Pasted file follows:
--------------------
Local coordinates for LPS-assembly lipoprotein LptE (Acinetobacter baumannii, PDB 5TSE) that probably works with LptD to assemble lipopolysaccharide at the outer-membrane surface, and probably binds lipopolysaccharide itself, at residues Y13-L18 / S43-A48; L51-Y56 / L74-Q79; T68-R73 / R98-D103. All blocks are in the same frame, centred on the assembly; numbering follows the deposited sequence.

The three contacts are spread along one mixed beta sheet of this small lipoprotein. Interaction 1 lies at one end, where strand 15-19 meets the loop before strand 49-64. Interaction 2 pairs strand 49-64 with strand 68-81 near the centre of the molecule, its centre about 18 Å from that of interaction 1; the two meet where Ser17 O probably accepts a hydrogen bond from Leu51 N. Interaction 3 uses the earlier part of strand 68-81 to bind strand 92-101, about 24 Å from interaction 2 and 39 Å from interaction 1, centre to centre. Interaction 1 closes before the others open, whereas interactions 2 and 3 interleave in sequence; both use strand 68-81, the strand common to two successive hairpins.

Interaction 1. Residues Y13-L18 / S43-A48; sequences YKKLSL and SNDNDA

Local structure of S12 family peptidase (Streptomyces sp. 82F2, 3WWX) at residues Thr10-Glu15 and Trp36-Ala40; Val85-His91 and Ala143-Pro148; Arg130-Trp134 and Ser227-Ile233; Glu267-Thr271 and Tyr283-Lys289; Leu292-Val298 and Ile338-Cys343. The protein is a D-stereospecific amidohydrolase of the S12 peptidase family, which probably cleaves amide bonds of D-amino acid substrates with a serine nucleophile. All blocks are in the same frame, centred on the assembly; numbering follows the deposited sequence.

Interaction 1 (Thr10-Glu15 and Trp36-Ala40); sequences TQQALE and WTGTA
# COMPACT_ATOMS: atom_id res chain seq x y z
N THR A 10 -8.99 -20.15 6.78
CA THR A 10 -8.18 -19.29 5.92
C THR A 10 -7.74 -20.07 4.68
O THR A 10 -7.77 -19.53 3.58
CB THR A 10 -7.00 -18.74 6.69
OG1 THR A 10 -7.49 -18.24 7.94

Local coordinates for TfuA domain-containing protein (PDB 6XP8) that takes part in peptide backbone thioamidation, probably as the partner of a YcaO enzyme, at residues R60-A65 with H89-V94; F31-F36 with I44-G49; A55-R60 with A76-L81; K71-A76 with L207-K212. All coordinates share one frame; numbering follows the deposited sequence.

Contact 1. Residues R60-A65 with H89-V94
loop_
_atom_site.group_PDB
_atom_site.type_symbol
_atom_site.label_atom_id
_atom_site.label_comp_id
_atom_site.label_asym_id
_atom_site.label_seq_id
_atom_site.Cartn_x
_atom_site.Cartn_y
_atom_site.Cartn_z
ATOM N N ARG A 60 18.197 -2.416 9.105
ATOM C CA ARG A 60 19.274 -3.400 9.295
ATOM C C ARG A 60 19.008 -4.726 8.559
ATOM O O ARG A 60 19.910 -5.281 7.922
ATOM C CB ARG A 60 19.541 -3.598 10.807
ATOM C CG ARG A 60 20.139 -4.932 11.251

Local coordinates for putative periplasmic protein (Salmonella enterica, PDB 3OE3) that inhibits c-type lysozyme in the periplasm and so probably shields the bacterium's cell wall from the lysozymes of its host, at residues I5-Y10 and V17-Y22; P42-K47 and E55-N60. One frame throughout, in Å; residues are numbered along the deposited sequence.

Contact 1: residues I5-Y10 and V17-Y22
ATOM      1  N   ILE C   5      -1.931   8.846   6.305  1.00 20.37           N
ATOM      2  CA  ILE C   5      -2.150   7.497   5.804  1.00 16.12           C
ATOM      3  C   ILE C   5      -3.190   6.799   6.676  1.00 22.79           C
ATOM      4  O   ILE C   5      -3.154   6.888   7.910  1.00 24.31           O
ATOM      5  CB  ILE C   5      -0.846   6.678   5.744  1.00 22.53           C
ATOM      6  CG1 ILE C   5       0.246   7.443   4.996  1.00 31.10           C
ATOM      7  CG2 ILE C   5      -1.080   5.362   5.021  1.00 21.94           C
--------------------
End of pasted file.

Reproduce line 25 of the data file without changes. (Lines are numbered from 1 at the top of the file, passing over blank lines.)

ATOM N N ARG A 60 18.197 -2.416 9.105